The new design spread across Europe and reached Britain in the 16th Century. The Countess Wear had been built across the River Exe at Exeter in the late 13th Century. It effectively formed a barrier to ships, preventing them reaching the centre of the city. This was good news for the citizens of Topsham, who got all the trade, but very inconvenient for the merchants of Exeter. The latter decided to pay for a canal that would allow ships to bypass the weir and reach a new port complex near the centre of the city. The engineer for the Exeter Ship Canal, begun in 1564, was John Trew. Not much is known about him; he was simply described as “a gentleman from Glamorganshire”, but he has the honour of being the first to design a pound lock for a British canal. It was more like a tidal basin than a conventional lock, 189ft long and 23ft wide, in which vessels could be held to wait for the tide. It had massive mitre gates at the upstream side, with six sluices covered by moveable paddles. The lower end was closed by a single gate. The lock was originally built with turf walls, and although they have long since been replaced, the name ‘Turf Lock’ has survived.
It was now obvious that the pound lock offered a much better alternative for river traffic than the old flash locks. The weir could be kept to hold back the water and just as the miller had constructed a leat, so now a short length of artificial cutting could be used to bypass it with a lock to overcome the change in level. The first example seems to have been built on the River Lea, which was actually celebrated in verse in a poem of 1577, Tales of the Two Swannes. This is the description of the lock at Ware:
This lock contains two double doores of wood,
Within the same a cisterne all of Plancke,
Which onely fils when boates came there to passe
By opening of these mightie doores.
Apart from the archaic spelling, this is a recognisable description of a modern lock, though with timber sides. There was a great deal of experimentation with different ways of lining locks.
Over the years, many methods were tried to make locks watertight. Two interesting early examples survive on the Kennet Navigation, begun in 1718. The engineer John Hore mainly built turf locks, as on the Exeter Ship Canal. One of the lock chambers has been preserved at Monkey Marsh. Beneath the waterline, the sides rise vertically to a height of two feet, then slope back at 45° with grass planted to stabilise the earth bank.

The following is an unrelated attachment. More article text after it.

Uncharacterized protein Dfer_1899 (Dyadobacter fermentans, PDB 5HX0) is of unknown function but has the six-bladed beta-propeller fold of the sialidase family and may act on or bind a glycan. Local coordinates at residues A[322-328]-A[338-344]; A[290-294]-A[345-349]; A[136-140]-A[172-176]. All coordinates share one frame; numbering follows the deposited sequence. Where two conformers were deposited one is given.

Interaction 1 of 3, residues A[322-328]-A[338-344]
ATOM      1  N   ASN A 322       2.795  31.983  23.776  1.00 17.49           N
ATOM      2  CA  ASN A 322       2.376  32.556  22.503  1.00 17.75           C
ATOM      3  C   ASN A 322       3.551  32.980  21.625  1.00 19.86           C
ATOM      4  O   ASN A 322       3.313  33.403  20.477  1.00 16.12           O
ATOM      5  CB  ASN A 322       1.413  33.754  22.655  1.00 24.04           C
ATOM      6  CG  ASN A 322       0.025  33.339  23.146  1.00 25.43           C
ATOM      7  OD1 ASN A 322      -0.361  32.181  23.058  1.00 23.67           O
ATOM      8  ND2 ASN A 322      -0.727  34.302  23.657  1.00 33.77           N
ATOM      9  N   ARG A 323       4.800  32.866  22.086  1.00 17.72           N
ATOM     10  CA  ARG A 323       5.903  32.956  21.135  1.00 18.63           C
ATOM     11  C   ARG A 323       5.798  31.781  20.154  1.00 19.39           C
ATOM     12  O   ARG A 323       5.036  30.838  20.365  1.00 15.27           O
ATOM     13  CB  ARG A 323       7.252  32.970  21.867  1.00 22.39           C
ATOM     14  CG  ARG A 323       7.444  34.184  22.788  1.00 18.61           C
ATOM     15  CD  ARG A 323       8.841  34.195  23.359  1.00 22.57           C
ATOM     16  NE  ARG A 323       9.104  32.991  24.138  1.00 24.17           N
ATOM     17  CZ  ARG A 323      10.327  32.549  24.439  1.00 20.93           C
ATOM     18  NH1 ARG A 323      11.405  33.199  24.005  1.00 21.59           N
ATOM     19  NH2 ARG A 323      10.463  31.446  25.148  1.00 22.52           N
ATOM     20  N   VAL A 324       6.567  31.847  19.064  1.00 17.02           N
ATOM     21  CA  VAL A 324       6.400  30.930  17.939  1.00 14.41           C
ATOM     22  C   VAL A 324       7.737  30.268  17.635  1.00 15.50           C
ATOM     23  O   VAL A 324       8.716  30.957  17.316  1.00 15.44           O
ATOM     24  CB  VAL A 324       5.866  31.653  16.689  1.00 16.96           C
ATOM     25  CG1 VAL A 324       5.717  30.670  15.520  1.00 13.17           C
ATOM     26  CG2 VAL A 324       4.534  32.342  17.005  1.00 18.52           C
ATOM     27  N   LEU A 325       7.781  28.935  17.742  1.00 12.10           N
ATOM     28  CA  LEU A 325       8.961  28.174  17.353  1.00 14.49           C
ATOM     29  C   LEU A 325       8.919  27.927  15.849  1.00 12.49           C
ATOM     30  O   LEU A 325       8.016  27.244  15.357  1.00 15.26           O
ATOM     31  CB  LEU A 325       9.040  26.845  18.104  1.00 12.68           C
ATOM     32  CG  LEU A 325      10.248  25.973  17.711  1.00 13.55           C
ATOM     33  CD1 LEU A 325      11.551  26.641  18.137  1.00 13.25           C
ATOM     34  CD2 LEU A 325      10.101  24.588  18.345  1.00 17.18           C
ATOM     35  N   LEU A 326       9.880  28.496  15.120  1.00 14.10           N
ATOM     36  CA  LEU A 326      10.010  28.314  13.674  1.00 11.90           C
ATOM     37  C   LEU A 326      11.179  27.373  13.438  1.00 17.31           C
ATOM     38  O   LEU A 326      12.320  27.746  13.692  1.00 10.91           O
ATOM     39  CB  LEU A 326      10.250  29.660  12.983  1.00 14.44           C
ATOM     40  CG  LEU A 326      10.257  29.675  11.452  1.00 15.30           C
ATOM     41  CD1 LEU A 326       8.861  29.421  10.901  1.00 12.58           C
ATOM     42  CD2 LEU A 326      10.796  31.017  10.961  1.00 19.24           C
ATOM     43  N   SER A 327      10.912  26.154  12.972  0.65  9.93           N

Later, brick was used to line chambers, but there was doubt as to whether or not the vertical brick wall might collapse under the pressure. As an arch is better able to take the strain, it was decided to build locks that appear, when seen from above, to have scalloped edges, but which really consist of walls made up of a series of small arches. By the time the canal age proper got under way in the 1760s, these early examples had been abandoned and the familiar locks with stone or brick chambers were in use.
The size of locks on the early river navigations had been based on the size of the craft already in use in an area. When James Brindley had to build locks to join the Bridgewater Canal to the River Mersey, he followed the same rule, designing them to take Mersey flats – the barges in use on the river. They were 72ft by 15ft, and it might have seemed logical to use the same dimensions when he became chief engineer for other canals.
One of the first on which he was employed was the Trent & Mersey and there he was faced with a dilemma in the bulky form of Harecastle Hill, which was stretched right across the line of his canal. There was no way round it: it was impossible to build locks up one side and down the other, the only option was to go through it in a tunnel that would have to be more than a mile and a half long. No one had ever attempted such a thing before, and the idea of constructing it to take vessels up to 15ft wide was too much for him. So he decided to halve the width and, as he saw no point in building locks to take 15ft-wide boats if they were unable to get through the tunnel, he constructed locks to take boats of half the width as well.
So it was that the narrow canals of the Midland system came into being and with them the familiar narrowboat.